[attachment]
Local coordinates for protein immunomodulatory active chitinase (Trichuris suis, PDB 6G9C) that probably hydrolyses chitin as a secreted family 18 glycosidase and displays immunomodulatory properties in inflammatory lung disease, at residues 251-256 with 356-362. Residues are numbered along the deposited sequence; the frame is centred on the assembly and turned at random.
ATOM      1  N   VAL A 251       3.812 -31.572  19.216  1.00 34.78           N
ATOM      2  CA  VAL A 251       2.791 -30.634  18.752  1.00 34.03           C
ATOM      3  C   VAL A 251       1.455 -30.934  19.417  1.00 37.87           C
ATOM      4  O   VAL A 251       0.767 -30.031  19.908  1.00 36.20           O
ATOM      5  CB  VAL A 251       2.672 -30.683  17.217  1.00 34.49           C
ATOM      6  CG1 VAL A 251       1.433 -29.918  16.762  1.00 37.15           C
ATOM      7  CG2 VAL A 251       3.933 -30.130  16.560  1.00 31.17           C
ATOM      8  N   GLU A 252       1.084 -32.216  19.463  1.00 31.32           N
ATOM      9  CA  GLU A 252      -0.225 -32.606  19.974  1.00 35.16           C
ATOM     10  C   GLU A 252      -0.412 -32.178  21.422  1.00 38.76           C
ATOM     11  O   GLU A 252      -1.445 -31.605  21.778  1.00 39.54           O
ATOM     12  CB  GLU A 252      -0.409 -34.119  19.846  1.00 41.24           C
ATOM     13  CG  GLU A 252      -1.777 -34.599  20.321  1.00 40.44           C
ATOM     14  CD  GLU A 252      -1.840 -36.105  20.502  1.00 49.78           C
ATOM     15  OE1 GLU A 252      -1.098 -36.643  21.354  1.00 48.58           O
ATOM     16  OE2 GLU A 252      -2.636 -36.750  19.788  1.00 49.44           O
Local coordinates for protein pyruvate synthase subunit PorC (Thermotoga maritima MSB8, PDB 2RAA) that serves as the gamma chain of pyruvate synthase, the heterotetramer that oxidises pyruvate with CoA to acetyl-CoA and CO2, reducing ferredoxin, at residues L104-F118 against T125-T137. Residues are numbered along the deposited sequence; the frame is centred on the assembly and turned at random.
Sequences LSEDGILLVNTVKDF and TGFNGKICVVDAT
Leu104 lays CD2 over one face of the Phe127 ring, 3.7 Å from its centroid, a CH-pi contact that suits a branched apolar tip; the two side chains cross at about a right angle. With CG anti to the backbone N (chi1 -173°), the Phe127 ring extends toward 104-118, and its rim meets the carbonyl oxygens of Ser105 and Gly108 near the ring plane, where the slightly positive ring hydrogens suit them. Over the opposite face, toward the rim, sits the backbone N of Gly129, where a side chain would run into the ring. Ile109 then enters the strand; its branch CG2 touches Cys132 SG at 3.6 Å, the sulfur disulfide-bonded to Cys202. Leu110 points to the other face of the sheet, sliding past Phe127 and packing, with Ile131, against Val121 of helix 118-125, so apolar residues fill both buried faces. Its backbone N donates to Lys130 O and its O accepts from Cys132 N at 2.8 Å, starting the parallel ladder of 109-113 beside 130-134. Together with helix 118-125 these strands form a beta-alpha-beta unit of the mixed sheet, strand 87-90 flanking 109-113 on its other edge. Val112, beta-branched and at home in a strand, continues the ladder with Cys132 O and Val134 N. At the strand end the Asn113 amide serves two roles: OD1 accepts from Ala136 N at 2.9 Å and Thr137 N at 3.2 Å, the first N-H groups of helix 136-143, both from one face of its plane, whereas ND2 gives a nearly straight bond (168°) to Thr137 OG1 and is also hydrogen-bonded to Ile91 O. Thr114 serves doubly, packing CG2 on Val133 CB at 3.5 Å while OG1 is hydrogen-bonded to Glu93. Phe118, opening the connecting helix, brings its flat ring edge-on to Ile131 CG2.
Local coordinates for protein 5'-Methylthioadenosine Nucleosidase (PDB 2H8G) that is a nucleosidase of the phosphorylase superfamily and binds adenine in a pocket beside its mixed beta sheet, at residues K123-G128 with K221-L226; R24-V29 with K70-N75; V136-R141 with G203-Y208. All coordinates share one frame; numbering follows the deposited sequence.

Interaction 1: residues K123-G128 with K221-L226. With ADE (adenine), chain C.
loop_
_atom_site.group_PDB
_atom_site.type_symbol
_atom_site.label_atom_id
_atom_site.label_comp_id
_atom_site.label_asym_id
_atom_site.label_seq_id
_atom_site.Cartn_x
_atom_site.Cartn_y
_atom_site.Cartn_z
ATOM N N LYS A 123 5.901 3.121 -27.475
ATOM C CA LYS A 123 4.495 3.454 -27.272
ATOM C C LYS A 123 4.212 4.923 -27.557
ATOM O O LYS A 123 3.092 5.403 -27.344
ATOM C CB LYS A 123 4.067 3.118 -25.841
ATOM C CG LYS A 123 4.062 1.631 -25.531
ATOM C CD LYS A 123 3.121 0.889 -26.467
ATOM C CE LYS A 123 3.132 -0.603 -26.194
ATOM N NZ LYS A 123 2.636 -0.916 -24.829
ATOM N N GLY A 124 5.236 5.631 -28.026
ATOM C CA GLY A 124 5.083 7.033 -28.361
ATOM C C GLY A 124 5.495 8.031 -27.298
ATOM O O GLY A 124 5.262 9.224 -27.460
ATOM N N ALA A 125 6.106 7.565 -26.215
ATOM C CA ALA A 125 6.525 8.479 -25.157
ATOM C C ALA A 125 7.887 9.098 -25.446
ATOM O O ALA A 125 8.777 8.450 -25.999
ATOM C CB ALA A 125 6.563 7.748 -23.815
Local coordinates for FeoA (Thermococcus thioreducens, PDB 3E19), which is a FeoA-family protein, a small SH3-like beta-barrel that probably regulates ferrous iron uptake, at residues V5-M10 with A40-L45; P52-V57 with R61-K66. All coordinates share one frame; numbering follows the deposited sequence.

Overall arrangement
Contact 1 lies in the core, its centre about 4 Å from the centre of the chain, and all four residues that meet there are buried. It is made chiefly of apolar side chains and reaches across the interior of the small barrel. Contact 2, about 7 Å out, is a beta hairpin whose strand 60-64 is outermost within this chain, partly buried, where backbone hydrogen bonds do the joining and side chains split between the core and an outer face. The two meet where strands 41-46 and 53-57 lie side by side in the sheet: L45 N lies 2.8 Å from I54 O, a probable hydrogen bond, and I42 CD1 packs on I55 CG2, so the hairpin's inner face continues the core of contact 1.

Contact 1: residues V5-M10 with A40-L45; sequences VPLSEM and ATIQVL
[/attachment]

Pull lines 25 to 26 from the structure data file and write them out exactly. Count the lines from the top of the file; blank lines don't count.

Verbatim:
_atom_site.type_symbol
_atom_site.label_atom_id